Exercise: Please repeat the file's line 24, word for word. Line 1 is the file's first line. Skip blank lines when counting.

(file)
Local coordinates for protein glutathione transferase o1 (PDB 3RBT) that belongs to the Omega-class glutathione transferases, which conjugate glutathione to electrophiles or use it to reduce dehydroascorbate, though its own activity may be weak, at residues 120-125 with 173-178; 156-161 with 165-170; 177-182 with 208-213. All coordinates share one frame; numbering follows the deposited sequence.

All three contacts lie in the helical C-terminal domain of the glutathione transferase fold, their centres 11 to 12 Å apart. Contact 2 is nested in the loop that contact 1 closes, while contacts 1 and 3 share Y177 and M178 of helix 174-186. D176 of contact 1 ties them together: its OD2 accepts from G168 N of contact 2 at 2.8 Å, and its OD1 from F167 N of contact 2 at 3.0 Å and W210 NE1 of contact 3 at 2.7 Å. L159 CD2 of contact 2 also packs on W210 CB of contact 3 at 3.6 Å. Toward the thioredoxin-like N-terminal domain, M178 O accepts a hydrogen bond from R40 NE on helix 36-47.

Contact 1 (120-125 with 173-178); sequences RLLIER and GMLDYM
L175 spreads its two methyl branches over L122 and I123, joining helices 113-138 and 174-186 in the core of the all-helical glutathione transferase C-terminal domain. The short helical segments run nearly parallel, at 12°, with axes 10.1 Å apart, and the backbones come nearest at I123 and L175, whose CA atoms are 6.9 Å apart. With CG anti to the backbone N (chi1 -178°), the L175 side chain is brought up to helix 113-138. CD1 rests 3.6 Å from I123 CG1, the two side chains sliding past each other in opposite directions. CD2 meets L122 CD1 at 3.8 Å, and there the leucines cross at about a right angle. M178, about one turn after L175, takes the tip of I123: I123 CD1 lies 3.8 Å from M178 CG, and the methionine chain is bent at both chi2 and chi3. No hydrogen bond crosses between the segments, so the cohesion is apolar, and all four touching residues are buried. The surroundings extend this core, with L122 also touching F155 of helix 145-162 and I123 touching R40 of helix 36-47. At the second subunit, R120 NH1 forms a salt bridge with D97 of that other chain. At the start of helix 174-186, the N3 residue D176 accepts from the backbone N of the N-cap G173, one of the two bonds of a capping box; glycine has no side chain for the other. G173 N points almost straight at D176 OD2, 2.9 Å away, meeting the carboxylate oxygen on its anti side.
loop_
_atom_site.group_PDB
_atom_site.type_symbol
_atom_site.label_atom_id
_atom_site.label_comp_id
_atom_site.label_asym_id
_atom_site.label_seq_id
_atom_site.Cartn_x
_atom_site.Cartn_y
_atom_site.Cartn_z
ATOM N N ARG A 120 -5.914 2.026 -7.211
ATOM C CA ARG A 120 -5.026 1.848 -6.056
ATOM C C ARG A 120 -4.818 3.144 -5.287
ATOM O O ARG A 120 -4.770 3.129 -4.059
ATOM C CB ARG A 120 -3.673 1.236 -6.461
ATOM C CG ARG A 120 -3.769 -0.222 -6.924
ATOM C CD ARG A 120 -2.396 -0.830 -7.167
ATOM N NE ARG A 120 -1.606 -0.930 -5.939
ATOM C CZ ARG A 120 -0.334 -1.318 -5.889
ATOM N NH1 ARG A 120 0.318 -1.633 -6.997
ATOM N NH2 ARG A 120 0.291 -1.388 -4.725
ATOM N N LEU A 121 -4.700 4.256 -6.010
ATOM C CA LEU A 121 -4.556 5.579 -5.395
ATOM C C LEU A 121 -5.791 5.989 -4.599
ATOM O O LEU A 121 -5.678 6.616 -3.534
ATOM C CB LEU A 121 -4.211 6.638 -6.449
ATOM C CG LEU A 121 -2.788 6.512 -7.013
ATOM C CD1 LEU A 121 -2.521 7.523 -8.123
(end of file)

ATOM N NH1 ARG A 120 0.318 -1.633 -6.997